Paxtang, Pennsylvania

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Paxtang is a borough in Dauphin County, Pennsylvania, United States. The borough is a suburb of Harrisburg and is one of the earliest colonial settlements in South Central Pennsylvania.



Paxtang dates to the 18th century when Euro-American settled at the site of the Conestoga village of “Peshtank”. Peshtank means “still waters”[citation needed]. Several important trails and routes crossed the area. William Penn purchased the area known as Paxtang, or Paxton.[citation needed] The population was 1,570 at the 2000 census.

Paxtang is the site where Presbyterian Scots-Irish frontiersmen organized the Paxton Boys, a vigilante group that murdered twenty Native Americans in the Conestoga Massacre. On December 14, 1763, more than fifty Paxton Boys rode to the settlement near Millersville, PA, murdered six Natives, and burned their cabin. Governor John Penn placed the remaining fourteen Conestogas in protective custody in Lancaster, but the Paxton Boys broke in, killed, and mutilated all fourteen people on December 27, 1763. In January of 1764, 140 Natives living peacefully in eastern Pennsylvania fled to Philadelphia for protection. The Paxton Boys marched on Philadelphia in January of 1764 with about two-hundred and fifty men. British troops and Philadelphia militia prevented them from doing more violence.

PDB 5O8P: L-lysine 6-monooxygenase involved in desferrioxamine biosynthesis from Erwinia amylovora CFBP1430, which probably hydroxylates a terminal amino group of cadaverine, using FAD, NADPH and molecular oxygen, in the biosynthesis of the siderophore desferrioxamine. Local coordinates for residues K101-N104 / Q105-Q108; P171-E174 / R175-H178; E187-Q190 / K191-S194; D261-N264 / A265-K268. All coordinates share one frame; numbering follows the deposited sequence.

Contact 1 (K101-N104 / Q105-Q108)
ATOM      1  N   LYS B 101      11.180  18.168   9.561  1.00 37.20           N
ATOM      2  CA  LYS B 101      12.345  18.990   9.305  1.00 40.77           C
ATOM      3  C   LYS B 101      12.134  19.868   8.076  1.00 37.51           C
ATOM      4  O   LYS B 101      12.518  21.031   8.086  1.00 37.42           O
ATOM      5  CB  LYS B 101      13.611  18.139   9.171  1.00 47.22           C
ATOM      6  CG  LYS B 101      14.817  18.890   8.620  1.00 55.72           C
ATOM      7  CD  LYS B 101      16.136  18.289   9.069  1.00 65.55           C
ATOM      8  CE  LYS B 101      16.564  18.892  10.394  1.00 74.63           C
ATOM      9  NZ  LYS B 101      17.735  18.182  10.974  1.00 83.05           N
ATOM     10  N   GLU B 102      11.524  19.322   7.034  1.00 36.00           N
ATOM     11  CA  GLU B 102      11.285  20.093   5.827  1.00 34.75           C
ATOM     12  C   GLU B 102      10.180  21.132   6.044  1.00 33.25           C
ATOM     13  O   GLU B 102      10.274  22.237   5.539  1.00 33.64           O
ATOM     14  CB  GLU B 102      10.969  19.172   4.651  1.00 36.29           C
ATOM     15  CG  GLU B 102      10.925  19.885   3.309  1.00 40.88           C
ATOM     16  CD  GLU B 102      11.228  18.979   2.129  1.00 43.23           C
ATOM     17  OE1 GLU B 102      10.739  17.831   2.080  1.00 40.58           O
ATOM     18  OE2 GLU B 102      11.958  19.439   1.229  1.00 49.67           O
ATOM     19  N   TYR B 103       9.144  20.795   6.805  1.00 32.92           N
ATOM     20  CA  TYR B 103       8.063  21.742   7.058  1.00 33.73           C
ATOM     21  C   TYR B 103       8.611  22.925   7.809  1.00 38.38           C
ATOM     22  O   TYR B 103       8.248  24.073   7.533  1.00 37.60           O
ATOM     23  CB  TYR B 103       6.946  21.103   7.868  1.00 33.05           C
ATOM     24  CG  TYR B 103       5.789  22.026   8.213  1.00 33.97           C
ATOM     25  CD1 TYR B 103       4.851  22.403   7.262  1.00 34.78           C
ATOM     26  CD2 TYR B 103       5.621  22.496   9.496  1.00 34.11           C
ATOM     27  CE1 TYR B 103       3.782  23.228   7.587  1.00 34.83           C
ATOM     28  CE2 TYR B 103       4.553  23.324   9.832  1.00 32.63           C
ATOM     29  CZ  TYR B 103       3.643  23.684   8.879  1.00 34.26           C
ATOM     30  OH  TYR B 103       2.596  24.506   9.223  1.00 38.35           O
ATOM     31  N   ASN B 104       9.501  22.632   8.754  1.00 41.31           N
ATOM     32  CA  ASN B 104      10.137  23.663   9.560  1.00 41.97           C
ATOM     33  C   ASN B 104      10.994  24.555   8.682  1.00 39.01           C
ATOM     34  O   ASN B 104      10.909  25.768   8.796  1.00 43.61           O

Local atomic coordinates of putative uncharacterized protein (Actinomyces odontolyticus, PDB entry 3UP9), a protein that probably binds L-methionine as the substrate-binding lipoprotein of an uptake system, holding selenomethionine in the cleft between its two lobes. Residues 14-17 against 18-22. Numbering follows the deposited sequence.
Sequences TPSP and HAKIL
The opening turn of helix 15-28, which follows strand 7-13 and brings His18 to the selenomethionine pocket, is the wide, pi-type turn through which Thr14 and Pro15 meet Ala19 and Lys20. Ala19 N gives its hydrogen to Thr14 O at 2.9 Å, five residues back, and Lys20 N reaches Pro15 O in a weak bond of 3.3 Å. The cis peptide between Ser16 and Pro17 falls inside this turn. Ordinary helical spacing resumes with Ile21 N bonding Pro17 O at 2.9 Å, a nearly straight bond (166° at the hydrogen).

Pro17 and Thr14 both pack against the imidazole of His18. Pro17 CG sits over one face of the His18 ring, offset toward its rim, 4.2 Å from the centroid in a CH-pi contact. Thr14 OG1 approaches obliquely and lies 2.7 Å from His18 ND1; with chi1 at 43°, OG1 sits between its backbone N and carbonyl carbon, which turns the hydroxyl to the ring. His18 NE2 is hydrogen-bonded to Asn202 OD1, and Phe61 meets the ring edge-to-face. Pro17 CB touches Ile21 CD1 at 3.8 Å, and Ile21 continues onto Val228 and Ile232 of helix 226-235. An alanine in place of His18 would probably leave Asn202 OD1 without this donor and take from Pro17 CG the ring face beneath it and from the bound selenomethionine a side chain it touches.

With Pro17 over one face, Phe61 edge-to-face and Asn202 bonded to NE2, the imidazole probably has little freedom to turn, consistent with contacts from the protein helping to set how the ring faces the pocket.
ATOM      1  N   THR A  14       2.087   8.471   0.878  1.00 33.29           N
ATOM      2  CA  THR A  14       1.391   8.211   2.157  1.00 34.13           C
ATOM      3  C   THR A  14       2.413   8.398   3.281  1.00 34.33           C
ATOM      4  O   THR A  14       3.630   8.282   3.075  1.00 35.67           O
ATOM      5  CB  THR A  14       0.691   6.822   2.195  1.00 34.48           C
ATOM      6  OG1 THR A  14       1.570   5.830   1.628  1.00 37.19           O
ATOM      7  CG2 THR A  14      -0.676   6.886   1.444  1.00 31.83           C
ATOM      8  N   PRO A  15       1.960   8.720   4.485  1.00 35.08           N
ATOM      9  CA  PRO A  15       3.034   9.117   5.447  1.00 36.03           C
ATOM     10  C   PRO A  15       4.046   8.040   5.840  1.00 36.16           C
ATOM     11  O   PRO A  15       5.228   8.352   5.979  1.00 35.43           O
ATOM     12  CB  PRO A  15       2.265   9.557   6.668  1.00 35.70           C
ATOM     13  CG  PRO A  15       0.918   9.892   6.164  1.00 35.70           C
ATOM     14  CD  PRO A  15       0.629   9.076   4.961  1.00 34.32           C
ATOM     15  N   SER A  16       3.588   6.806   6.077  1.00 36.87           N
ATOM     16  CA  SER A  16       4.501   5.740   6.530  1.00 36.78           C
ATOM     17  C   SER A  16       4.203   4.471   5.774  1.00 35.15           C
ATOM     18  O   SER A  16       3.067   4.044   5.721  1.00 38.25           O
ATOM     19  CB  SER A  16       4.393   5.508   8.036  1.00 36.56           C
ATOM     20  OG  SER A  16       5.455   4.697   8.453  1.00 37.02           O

Old Paxton Church

Paxtang is home to the Old Paxton Church, one of the earliest in the area. Built in 1740 the church is the oldest Presbyterian Church building in continuous use in Pennsylvania, and the second oldest in the United States. In 1726, the Rev. James Anderson of Donegal, Pennsylvania, became the first regular preacher. The history of the church is interwoven with the history of central colonial Pennsylvania.

In 1732, the congregation was officially organized as a Presbyterian Church by the Presbytery of Donegal, with the Rev. William Bertram as the first installed pastor. The Rev. John Elder, the "Fighting Parson," became pastor in 1738. He was pastor during the French and Indian, and Revolutionary Wars, and served as a commissioned officer. Many pastors have served long pastorates; the terms of four of its ministers totaling 140 years.

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